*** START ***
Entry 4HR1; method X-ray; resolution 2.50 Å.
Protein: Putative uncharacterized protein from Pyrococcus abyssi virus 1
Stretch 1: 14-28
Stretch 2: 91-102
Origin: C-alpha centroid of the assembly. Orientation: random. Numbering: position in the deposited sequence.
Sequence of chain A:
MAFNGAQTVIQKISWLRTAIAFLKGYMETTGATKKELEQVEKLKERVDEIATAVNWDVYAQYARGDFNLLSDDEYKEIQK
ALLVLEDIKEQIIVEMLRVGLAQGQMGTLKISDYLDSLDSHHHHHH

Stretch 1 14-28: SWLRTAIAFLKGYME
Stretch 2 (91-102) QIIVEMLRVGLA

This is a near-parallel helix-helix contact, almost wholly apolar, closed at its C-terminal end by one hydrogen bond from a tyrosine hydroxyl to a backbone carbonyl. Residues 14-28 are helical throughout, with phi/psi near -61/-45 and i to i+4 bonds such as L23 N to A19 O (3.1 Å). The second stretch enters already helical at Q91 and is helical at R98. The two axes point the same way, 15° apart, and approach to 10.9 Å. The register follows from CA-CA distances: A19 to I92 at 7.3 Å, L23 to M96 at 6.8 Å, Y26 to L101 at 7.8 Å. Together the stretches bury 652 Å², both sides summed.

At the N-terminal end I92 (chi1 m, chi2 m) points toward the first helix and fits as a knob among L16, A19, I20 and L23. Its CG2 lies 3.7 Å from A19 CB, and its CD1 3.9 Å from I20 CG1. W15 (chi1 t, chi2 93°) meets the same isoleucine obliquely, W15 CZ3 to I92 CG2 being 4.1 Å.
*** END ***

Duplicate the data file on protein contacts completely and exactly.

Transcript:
Entry 4HR1; method X-ray; resolution 2.50 Å.
Protein: Putative uncharacterized protein from Pyrococcus abyssi virus 1
Stretch 1: 14-28
Stretch 2: 91-102
Origin: C-alpha centroid of the assembly. Orientation: random. Numbering: position in the deposited sequence.
Sequence of chain A:
MAFNGAQTVIQKISWLRTAIAFLKGYMETTGATKKELEQVEKLKERVDEIATAVNWDVYAQYARGDFNLLSDDEYKEIQK
ALLVLEDIKEQIIVEMLRVGLAQGQMGTLKISDYLDSLDSHHHHHH

Stretch 1 14-28: SWLRTAIAFLKGYME
Stretch 2 (91-102) QIIVEMLRVGLA

This is a near-parallel helix-helix contact, almost wholly apolar, closed at its C-terminal end by one hydrogen bond from a tyrosine hydroxyl to a backbone carbonyl. Residues 14-28 are helical throughout, with phi/psi near -61/-45 and i to i+4 bonds such as L23 N to A19 O (3.1 Å). The second stretch enters already helical at Q91 and is helical at R98. The two axes point the same way, 15° apart, and approach to 10.9 Å. The register follows from CA-CA distances: A19 to I92 at 7.3 Å, L23 to M96 at 6.8 Å, Y26 to L101 at 7.8 Å. Together the stretches bury 652 Å², both sides summed.

At the N-terminal end I92 (chi1 m, chi2 m) points toward the first helix and fits as a knob among L16, A19, I20 and L23. Its CG2 lies 3.7 Å from A19 CB, and its CD1 3.9 Å from I20 CG1. W15 (chi1 t, chi2 93°) meets the same isoleucine obliquely, W15 CZ3 to I92 CG2 being 4.1 Å.